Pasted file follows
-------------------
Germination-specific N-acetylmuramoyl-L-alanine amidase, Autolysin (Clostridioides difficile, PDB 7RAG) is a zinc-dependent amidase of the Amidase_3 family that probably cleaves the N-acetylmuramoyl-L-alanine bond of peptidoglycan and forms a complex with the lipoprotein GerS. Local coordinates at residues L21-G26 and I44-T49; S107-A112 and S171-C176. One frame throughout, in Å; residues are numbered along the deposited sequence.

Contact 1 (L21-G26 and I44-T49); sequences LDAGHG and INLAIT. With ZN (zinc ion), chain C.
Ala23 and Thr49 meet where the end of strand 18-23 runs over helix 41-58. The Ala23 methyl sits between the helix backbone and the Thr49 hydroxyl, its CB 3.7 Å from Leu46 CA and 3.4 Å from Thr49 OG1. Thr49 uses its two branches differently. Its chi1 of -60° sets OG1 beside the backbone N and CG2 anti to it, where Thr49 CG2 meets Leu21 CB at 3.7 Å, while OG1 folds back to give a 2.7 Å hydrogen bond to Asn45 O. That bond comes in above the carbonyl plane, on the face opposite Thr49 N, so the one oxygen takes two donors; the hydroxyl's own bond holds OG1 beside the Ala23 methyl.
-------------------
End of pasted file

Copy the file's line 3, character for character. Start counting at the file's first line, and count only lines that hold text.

Ala23 and Thr49 meet where the end of strand 18-23 runs over helix 41-58. The Ala23 methyl sits between the helix backbone and the Thr49 hydroxyl, its CB 3.7 Å from Leu46 CA and 3.4 Å from Thr49 OG1. Thr49 uses its two branches differently. Its chi1 of -60° sets OG1 beside the backbone N and CG2 anti to it, where Thr49 CG2 meets Leu21 CB at 3.7 Å, while OG1 folds back to give a 2.7 Å hydrogen bond to Asn45 O. That bond comes in above the carbonyl plane, on the face opposite Thr49 N, so the one oxygen takes two donors; the hydroxyl's own bond holds OG1 beside the Ala23 methyl.